Virginia Gay, the Boston representative who is also a league hostess, has found much the same attitude. "I asked one couple what they would do if they had an unpleasant guest. And they said, "We can't imagine that anyone who would want to do this could possibly be unpleasant.'"
Guests staying in Mrs. Gay's home in a wooded suburb about 40 minutes south of Boston would be treated to a lovely sprawling house surrounded by pine trees, rolling hills, and colorful birds that come up to the feeder just outside the living room window. Inside, the house gives the feel of old New England with its wide pine floors and beamed ceilings. The sunny guest bedroom has such homey comforts as a puffy down comforter and guidebooks and articles about Boston sightseeing on the nightstand.
"And we're happy to show people places that aren't on the tour books," says Mrs. Gay. "My husband knows all sorts of odd bits of Boston history -- particularly about the State House. If someone wants a tour of Boston, he'll jump in the car at the drop of a hat."
Although Bed & Breakfast League hosts are only required to furnish a continental breakfast, Mrs. Gay says people, in some instances, will provide much more than that. "Many hosts like to fix a generous breakfast, particularly the husbands -- every host husband I've talked to say he insists on being the breakfast cook. Some hosts will prepare lunch and dinner at an extra charge -- it usually depends on the chemistry that developes between guest and host."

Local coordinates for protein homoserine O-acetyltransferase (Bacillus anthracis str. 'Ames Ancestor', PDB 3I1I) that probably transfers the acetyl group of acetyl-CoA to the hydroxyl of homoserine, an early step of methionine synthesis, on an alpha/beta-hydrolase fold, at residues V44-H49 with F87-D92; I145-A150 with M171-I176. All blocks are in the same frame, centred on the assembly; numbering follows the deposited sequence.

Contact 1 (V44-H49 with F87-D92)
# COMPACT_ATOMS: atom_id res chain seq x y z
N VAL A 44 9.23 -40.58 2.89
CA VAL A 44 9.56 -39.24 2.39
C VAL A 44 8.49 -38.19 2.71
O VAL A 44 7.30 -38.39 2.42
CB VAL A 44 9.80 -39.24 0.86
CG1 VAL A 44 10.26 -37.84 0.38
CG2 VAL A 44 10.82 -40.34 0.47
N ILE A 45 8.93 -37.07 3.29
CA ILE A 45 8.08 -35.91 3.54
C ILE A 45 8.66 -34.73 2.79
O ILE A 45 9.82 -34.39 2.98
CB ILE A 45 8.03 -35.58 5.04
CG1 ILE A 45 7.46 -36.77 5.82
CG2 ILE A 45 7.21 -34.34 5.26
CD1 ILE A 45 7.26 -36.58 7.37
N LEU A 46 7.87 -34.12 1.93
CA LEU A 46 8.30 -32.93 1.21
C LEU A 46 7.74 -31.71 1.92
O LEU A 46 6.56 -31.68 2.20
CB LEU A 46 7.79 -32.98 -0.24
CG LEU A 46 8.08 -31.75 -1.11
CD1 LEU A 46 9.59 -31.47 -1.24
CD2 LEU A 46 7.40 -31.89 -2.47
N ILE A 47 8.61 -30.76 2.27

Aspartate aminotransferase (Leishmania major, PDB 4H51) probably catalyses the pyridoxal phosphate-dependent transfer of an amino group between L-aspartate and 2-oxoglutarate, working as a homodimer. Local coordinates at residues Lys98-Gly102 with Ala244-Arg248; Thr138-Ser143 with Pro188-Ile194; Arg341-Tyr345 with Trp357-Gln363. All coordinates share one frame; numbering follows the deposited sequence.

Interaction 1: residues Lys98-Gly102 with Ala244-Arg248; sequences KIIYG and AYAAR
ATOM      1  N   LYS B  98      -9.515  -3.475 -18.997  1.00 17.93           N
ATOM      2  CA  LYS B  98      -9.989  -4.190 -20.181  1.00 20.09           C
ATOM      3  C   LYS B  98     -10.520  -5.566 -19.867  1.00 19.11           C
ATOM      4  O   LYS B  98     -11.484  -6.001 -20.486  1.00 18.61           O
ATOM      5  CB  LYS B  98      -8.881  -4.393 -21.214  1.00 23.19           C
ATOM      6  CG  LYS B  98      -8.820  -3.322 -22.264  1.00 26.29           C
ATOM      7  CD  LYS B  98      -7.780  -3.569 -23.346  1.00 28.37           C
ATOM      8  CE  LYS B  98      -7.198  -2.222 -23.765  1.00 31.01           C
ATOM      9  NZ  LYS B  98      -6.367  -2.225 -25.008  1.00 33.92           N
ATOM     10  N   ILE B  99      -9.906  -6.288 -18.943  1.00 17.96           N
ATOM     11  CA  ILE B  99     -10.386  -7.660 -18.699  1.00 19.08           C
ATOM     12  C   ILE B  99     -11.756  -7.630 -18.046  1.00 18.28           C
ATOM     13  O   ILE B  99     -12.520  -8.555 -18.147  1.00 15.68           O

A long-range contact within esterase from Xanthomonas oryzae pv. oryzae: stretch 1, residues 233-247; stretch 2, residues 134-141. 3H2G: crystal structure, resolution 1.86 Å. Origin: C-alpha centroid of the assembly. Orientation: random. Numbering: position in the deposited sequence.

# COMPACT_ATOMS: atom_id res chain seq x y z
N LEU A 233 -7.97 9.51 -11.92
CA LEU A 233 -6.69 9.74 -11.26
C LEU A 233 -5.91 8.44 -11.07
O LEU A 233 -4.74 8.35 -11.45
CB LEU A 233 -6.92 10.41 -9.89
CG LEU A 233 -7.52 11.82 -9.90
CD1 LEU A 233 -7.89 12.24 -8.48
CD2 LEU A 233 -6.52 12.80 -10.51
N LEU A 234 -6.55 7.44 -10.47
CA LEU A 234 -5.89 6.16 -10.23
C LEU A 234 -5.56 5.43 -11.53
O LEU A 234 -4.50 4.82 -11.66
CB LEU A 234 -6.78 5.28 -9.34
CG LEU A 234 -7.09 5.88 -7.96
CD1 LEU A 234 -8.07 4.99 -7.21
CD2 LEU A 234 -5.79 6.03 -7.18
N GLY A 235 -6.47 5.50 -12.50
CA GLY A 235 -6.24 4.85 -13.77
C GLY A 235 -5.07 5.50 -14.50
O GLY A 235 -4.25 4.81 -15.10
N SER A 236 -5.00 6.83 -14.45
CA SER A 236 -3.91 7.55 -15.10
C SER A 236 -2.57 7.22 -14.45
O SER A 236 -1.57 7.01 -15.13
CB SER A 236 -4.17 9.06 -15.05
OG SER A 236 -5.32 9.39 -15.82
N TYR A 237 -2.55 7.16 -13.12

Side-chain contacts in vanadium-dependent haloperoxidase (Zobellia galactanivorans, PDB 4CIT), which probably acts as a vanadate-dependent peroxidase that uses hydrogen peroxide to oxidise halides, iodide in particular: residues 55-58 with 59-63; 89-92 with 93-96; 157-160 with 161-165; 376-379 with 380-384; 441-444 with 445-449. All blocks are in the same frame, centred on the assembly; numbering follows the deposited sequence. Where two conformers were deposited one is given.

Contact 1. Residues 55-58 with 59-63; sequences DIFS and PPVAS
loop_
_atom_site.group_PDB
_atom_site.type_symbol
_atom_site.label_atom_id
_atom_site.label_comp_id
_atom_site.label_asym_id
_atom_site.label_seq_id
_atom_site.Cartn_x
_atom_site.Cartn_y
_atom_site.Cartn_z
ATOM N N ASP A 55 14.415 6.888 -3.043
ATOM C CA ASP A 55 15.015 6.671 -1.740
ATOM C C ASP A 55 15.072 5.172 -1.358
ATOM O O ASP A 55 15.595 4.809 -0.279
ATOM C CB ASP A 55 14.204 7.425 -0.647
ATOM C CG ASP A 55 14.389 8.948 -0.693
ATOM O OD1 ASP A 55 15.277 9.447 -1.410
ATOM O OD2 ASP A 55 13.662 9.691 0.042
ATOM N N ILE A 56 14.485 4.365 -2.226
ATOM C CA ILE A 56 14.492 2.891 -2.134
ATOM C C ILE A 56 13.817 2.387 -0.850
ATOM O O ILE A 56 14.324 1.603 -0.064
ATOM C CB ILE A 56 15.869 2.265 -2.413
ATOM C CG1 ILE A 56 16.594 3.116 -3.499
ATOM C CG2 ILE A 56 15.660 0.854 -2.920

In Mrs. Gay's house, as in some of the other host houses, guests are welcome to use the living room, dining room, and kitchen as well. Other hosts, particularly those in Florida, offer access to swimming pools and nearby beaches.
Travelers staying with Jeanne Gurnee, whose home in northern New Jersey is a short bus ride away from New York City, has an 1880 carriage house that guests would have all to themselves. "They can be as autonomous as they wish -- or they can be a part of the family," she says.
For those who prefer an urban setting, the league directory also has city listings, including a few in the poshest areas of Manhattan where hotel rooms can easily exceed $100 a night.
Quite a different type of stay is available with Marilyn and Richard Nagler who built their mountain home in Evergreen, Colorado out of logs about five years ago. The Naglers have three acres on which they raise rabbits and chickens, and are next to Mountain Park which offers hiking, backpacking, and horseback riding. In opposite directions they are a half hour away from Denver and from wilderness and ski areas. Mrs. Nagler, who runs a day-care service, says she is happy to care for children if their parents want to take go off by themselves.
"We see this as a way for us to have a vacation experience without actually going anywhere," says Mrs. Nagler. "We'll meet as many new people as if we were traveling ourselves."
Information on how to become a league guest or host is available by writing to Bed & Breakfast League, 20 Nassau Street, Princeton, N.J. 08540.